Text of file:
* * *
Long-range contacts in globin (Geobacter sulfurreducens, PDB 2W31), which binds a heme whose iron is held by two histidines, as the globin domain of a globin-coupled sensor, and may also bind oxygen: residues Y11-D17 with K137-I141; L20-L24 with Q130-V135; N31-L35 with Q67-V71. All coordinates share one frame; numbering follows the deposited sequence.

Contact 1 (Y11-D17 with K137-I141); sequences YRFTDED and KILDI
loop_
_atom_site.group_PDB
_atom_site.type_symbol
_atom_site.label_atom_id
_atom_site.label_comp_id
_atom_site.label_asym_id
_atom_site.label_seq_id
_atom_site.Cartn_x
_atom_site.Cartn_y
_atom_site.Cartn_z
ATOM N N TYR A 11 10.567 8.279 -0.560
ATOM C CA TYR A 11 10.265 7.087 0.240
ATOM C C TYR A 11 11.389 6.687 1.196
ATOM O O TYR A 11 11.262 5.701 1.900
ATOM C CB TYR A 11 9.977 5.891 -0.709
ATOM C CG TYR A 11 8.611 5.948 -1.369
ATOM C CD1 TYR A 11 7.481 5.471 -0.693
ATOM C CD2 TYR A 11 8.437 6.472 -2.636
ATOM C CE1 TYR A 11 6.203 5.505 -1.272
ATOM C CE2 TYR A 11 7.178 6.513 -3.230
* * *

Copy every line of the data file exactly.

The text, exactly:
Long-range contacts in globin (Geobacter sulfurreducens, PDB 2W31), which binds a heme whose iron is held by two histidines, as the globin domain of a globin-coupled sensor, and may also bind oxygen: residues Y11-D17 with K137-I141; L20-L24 with Q130-V135; N31-L35 with Q67-V71. All coordinates share one frame; numbering follows the deposited sequence.

Contact 1 (Y11-D17 with K137-I141); sequences YRFTDED and KILDI
loop_
_atom_site.group_PDB
_atom_site.type_symbol
_atom_site.label_atom_id
_atom_site.label_comp_id
_atom_site.label_asym_id
_atom_site.label_seq_id
_atom_site.Cartn_x
_atom_site.Cartn_y
_atom_site.Cartn_z
ATOM N N TYR A 11 10.567 8.279 -0.560
ATOM C CA TYR A 11 10.265 7.087 0.240
ATOM C C TYR A 11 11.389 6.687 1.196
ATOM O O TYR A 11 11.262 5.701 1.900
ATOM C CB TYR A 11 9.977 5.891 -0.709
ATOM C CG TYR A 11 8.611 5.948 -1.369
ATOM C CD1 TYR A 11 7.481 5.471 -0.693
ATOM C CD2 TYR A 11 8.437 6.472 -2.636
ATOM C CE1 TYR A 11 6.203 5.505 -1.272
ATOM C CE2 TYR A 11 7.178 6.513 -3.230